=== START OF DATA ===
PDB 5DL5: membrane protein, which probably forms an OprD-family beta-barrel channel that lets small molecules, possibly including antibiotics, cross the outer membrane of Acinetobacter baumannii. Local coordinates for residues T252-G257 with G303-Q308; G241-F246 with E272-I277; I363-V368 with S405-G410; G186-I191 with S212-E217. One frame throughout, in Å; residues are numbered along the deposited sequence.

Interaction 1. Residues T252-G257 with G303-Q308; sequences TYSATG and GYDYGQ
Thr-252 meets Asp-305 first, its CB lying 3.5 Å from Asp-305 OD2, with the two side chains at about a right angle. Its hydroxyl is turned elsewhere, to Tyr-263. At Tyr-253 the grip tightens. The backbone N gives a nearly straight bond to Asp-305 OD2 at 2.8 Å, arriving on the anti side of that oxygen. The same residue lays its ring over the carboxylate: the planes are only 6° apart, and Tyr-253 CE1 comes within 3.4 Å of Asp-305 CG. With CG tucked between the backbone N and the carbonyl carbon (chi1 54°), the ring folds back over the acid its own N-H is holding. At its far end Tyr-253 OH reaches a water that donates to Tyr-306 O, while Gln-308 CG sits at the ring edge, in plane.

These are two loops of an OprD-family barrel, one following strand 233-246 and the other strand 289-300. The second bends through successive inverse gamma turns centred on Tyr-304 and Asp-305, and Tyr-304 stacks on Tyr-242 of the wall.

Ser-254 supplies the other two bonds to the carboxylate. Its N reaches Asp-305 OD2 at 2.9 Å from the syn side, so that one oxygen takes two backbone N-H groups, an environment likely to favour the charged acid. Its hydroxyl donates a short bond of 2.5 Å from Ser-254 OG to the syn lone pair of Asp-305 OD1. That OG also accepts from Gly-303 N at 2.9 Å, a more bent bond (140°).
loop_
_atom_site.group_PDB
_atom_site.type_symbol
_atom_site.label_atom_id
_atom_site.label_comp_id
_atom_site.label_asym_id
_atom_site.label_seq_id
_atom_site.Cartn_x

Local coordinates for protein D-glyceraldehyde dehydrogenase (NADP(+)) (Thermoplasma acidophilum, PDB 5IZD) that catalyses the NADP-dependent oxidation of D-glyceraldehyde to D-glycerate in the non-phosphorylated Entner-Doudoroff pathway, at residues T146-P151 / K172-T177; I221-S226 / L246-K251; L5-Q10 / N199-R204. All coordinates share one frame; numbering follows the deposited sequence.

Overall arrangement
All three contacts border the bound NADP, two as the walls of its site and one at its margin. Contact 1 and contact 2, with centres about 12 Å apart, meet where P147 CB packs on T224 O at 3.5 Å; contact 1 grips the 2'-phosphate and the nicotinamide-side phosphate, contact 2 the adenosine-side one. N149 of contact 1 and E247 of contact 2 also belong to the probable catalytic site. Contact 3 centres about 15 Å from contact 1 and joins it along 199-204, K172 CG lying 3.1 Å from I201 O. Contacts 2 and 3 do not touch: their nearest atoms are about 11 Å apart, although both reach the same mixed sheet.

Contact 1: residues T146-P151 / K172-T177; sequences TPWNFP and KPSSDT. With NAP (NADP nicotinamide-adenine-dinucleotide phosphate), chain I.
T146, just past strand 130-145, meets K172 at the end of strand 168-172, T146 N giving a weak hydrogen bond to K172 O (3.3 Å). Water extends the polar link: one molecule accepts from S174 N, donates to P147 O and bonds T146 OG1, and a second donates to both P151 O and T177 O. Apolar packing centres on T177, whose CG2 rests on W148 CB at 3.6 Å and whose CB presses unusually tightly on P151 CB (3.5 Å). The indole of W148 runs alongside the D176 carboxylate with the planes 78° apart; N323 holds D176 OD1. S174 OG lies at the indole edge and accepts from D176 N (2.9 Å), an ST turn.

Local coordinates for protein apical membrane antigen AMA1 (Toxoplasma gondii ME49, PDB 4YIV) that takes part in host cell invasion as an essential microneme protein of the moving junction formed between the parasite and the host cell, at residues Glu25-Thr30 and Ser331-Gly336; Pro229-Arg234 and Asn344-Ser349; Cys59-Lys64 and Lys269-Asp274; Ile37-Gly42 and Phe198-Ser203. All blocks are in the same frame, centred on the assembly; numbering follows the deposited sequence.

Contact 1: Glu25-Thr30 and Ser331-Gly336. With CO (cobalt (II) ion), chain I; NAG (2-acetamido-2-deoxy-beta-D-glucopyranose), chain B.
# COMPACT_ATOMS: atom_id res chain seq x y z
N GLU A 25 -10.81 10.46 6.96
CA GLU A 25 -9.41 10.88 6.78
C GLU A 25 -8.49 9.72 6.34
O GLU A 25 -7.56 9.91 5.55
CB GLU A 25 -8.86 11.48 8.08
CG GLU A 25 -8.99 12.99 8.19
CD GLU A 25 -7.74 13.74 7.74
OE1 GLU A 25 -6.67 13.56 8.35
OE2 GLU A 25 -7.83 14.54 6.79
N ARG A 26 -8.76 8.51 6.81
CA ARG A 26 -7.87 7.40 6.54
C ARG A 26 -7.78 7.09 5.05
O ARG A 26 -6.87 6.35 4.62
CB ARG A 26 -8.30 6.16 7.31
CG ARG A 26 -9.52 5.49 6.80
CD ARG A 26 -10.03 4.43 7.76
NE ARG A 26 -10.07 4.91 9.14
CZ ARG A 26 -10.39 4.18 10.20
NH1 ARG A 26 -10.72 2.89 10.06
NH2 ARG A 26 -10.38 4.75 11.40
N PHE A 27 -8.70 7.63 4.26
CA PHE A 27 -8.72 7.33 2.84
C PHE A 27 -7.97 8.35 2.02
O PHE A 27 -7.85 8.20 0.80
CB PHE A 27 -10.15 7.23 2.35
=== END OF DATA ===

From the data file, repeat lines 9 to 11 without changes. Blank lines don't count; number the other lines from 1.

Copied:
_atom_site.label_atom_id
_atom_site.label_comp_id
_atom_site.label_asym_id